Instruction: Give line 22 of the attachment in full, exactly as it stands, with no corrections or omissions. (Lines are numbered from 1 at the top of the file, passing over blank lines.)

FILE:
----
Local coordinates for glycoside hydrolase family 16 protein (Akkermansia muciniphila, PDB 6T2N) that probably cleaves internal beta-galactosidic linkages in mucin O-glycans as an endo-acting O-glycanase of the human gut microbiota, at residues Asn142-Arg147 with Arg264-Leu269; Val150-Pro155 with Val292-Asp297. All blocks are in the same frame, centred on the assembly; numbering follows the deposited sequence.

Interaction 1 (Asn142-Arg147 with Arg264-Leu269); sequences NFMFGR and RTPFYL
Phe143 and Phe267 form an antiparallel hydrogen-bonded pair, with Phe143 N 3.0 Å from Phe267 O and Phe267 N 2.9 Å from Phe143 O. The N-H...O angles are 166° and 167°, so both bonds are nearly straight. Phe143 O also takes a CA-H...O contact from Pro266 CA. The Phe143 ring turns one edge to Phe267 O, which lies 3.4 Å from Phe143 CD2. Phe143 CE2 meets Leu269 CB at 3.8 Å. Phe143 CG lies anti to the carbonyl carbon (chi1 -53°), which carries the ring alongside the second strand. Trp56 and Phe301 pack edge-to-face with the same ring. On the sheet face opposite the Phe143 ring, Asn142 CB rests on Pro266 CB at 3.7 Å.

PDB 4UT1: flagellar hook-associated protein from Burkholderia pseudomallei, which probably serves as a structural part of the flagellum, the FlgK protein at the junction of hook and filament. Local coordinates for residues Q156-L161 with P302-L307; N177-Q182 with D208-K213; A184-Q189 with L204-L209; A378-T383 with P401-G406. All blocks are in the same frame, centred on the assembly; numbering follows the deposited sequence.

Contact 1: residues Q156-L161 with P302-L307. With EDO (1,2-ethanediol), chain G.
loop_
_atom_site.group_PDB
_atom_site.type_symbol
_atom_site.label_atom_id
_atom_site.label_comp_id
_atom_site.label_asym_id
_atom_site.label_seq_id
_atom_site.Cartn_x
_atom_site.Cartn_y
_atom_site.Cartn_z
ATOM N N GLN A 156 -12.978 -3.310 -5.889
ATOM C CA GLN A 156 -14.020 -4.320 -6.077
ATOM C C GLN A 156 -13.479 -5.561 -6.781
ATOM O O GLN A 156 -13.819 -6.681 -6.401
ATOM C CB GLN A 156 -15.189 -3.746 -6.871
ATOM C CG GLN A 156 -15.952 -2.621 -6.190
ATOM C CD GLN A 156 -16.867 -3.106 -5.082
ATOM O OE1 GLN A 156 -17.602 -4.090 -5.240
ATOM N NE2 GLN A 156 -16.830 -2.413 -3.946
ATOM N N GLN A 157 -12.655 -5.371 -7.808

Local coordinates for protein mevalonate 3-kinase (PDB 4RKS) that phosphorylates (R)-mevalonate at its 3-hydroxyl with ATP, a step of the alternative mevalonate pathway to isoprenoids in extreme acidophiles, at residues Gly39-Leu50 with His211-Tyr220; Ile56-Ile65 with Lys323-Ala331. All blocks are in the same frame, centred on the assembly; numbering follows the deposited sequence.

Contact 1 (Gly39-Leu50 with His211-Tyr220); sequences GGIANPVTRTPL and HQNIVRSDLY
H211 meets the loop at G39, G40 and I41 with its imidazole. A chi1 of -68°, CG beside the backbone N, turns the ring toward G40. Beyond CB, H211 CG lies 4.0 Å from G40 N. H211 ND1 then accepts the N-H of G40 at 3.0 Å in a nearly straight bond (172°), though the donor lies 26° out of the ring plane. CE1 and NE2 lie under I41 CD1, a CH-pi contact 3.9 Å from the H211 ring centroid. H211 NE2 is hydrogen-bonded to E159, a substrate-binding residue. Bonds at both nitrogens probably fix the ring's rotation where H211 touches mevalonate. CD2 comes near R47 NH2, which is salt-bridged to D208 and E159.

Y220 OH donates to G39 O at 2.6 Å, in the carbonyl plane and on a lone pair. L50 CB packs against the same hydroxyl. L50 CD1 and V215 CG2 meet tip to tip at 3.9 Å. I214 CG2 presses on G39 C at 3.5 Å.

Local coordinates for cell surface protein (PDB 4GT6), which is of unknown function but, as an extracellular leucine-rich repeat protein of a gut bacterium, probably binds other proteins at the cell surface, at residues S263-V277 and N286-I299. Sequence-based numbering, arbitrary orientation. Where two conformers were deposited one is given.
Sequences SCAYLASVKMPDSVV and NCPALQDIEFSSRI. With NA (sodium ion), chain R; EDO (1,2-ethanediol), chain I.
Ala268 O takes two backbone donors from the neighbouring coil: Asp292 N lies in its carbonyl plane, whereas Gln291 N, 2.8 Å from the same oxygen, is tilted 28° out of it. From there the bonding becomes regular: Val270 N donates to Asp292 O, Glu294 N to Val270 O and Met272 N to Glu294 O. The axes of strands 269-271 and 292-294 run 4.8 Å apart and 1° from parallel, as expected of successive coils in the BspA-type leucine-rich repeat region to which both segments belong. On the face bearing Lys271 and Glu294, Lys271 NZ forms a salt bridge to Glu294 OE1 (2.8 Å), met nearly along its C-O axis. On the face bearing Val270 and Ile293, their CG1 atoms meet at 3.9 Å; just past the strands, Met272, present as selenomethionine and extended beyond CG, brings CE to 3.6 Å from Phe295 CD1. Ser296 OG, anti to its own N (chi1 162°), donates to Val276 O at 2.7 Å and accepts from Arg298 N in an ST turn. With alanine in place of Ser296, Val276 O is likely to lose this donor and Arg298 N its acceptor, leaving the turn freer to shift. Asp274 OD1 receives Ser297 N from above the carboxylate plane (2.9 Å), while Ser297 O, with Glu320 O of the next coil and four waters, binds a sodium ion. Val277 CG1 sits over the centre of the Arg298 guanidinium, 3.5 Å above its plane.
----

ATOM C CD GLN A 156 -16.867 -3.106 -5.082